When South Boston police officer Blake Jones wants to escape from the stress of everyday life, he heads to the river, gets in his boat, and casts his fishing line.
By the time he gets to a secluded spot on the river surrounded by nature and the fish start biting, all of his cares and worries have melted away.
“There’s no people, no TV. There’s no worries. I’m not worried about some (police) case, paying bills or offending anybody. I guess I’m just free,” Jones said. “It’s just me and nature…I love being able to get out in God’s creation.”
Last year Jones made a goal to go to all seven dams along the James River, mainly because of the scenery he would experience on his journeys.
“I like the waterfalls, the rock cliffs. Every dam is a 10 or 15-foot waterfall,” Jones commented.
He said the lowest dam is just above Lynchburg and the farthest one up the river is at Glasgow, near Natural Bridge. The fisherman made it to six of the seven dams last summer and hit the seventh – Kershaw Reservoir – this year.
“Kershaw Reservoir wasn’t exactly easy to get to. It’s an hour and a half truck ride and a 15-minute boat ride,” Jones related. But the trip ended up being worth his while; it was his favorite fishing spot on the James River.
“The fishing there was the best,” Jones shared. “I caught a ton of fish: small-mouth bass. They fight harder than other fish.”
Along with his fishing expeditions on the James River, Jones said he fished every river in the county, including the Banister, the Hyco River and the Staunton River.
Staunton River was his favorite, because the water is so clear.
Jones has a Havoc boat with a surface drive, and he explained that type of boat allows him to access harder-to-reach spots on the rivers that other fishermen might not be able to access. If he hits rocks or other obstacles along the way, he keeps going until he reaches his destination.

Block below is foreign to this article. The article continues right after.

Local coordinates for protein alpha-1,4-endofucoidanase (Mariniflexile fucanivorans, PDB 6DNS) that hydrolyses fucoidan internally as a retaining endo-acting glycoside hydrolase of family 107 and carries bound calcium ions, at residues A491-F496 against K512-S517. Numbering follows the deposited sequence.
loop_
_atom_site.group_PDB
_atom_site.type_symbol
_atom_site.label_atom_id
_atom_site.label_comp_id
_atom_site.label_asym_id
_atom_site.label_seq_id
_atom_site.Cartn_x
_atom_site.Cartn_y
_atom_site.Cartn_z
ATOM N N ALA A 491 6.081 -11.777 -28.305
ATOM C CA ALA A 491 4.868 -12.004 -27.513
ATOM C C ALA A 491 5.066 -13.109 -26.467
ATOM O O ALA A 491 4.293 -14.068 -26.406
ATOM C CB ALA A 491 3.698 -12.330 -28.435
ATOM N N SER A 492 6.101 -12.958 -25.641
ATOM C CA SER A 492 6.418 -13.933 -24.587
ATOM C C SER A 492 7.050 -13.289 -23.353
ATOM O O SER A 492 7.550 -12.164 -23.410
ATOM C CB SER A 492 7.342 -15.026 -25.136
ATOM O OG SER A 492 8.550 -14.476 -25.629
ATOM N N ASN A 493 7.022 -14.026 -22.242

He stays busy between his job with the South Boston Police Department and his landscaping business — Blue Line Lawn Care and Landscaping, but whenever he gets a free day, he drives to the river.
“I look forward to it, and it will put me in a good mood knowing that I’m going fishing. It’s motivation for me to cut the grass fast,” Jones said with a chuckle. “I try to get all my work done before I go fishing.”
Fishing has been a positive outlet for Jones from a young age. At the age of 3, Jones’ grandfather A.B. “Skeeter” Jones Sr. first took him fishing at his brother’s pond in Providence. The now 27-year-old expert fisherman caught his first fish under his grandfather’s guidance with a Snoopy fishing pole, and he still has the picture to prove it.
Even though Jones is an experienced fisherman, he said the number of fish he catches on each fishing trip is still based on “a whole lot of luck.” When he finds a spot where he tends to catch an abundant number of fish, he will return to that spot over and over again. But Jones says he does not go on his fishing expeditions with a goal of catching a certain number of fish; he does it to enjoy the “fresh air” and the scenery.
While Jones usually goes fishing solo, he occasionally fishes in tournaments and goes on expeditions with police department buddies. One of his most memorable fishing trips is a trip he took with the late South Boston Police Cpl. Richard “Richie” Lawson.
“I got Richie and his dad into trout fishing. We made a deal that we would fish the Gorge in Saltville (southwestern Virginia). I’m glad we got to do that,” Jones said, recalling the June 2018 memory he shared with his friend, who passed away a year later.
Jones recently went striper fishing with another friend, Dallas Hill, a lieutenant with the Amherst County Sheriff’s Office. When he’s fishing with a friend, Jones likes the easy conversation and camaraderie, and when he’s fishing alone, he simply enjoys the great outdoors – something that will always have a draw for him.
“If I’m not fishing, I’m hunting. Bowhunting and duck hunting are my two favorites,” Jones said. “I like going out there, being alone and getting away from everything.”
No matter how stressful life gets or how hard he has to work that week, Jones knows he can always escape to nature and get away from it all. Whether it’s fishing, hunting or just taking in the beauty of a waterfall on the river, the great outdoors is the South Boston police officer’s retreat, and one that he will always seek as he navigates his own life’s journey.